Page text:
Celebrating The Reflection Of The Full Moon

In China and throughout many Asian countries, Chinese people celebrate the Harvest Moon on the 15th day of the eighth month in the Lunar calendar. The date in the Western calendar changes annually. This year, it falls on Monday, September 12, which is today.

The Harvest Moon or Mid-Autumn Festival (中秋節) is a day of family reunions much like Thanksgiving in the West. Chinese people believe that on this day, the moon is at its roundest and brightest, symbolising a time of completeness and abundance. During the Mid-Autumn Festival, children are allowed to stay up past midnight, parading multi-colored lanterns into the wee hours as families take to the streets to ‘moon-gaze’.

It is also a romantic night for lovers, who sit holding hands on hilltops, riverbanks and park benches, captivated by the brightest moon of the year! Of course, the feasting is accompanied by good wine and a wide variety of mooncakes. In multi-racial Singapore, celebration of this festival is encouraging. This year, besides the Chinatown light up, there is a Mass Lantern Walk at Hong Lim Park.

Private houses in Singapore usually don’t put up lanterns for this festival. Except for my house. I want to keep the meaning of this festival alive. Each year, we enjoy hanging up lanterns and seeing the entire house brightly lit at night. This year, Siti returned from her hometown just in time to help with the lanterns. Last night, I drove my mother, Siti and our dog to Chinatown and the Singapore River. Tonight, I look forward to reuniting with friends and family members.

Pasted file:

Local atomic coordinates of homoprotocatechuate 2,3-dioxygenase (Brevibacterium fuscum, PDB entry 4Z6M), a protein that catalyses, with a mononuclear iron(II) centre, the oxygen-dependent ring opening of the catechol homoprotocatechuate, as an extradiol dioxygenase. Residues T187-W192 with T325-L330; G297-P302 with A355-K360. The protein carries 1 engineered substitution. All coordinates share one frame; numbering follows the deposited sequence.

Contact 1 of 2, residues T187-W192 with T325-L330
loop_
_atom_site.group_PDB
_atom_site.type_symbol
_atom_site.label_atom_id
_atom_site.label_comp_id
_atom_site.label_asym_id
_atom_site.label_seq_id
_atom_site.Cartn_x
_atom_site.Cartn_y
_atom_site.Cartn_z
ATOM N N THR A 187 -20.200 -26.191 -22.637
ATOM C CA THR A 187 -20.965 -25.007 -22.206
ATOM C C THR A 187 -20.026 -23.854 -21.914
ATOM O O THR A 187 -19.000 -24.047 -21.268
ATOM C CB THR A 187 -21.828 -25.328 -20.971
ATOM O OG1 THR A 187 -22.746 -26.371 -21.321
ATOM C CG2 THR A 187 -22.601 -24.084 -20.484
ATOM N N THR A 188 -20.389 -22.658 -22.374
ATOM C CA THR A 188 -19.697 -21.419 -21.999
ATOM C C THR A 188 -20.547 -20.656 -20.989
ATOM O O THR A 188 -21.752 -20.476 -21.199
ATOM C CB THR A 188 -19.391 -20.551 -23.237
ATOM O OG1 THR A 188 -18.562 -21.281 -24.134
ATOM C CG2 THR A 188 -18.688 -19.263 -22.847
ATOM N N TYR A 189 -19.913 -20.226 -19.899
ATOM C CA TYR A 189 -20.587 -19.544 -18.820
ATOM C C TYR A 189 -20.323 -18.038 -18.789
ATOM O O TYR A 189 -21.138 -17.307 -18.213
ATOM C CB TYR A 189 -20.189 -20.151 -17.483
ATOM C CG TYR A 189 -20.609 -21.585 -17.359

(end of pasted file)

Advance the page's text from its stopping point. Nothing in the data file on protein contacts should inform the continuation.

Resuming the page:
A friend in China helped me with these somewhat literal translations for two of the most famous Chinese poems which I find appropriate for tonight’s festivities.

Thoughts in the Silent Night (静夜思) by Li Bai (李白)
The moonlight is shinning through the window (床 前 明 月 光)
And it makes me wonder if it is the frost on the ground (疑 是 地 上 霜),
Looking up to see the moon … (举 头 望 明 月)
Looking down I miss my hometown (低 头 思 故 乡).

The Moon Festival (水调歌头) by Su Shi (苏轼)
Bright moon, when was your birth? (明月几时有)
Wine-cup in hand, I ask the deep blue sky;(把酒问青天)
Not knowing what year it is tonight (不知天上宫阙)
In those celestial palaces on high. I long to fly on the wind, (今夕是何年,我欲乘风归去)
Yet dread those crystal towers, those courts of jade,(又恐琼楼玉宇)
Freezing to death among those icy heights! (高处不胜寒)
Instead I rise to dance with my pale shadow;(起舞弄清影)
Better off, after all, in the world of men.(何似在人间)
Rounding the red pavilion,(转朱阁)
Stooping to look through gauze windows,(低绮户)
She shines on the sleepless.(照无眠)
The moon should know no sadness;(不因有恨)
Why, then, is she always full when dear ones are parted? (何事长向别时圆)
For men the grief of parting, joy of reunion,(人有悲欢离合)
Just as the moon wanes and waxes, is bright or dim:(月有阴晴圆缺)
Always some flaw and so it has been since of old.(此事古难全)
My one wish for you, is long life,(但愿人长久)
And a share in this loveliness far, far away! (千里共婵娟)

On this day, I am celebrating something else. Deanie Ip won the best actress at the Venice Film Festival, for her role in Ann Hui’s ‘A Simple Life’. This poster highlights a black-and-white photomontage featuring her and a 8-year-old Andy Lau. The film is based on the true story of the relationship between the film’s producer Roger Lee and a family servant, who took care of him for more than 60 years. Here, I congratulate Ann and Deanie, and wish their movie, on a heart-warming familial relationship, will shine as bright as the full mid autumn moon.

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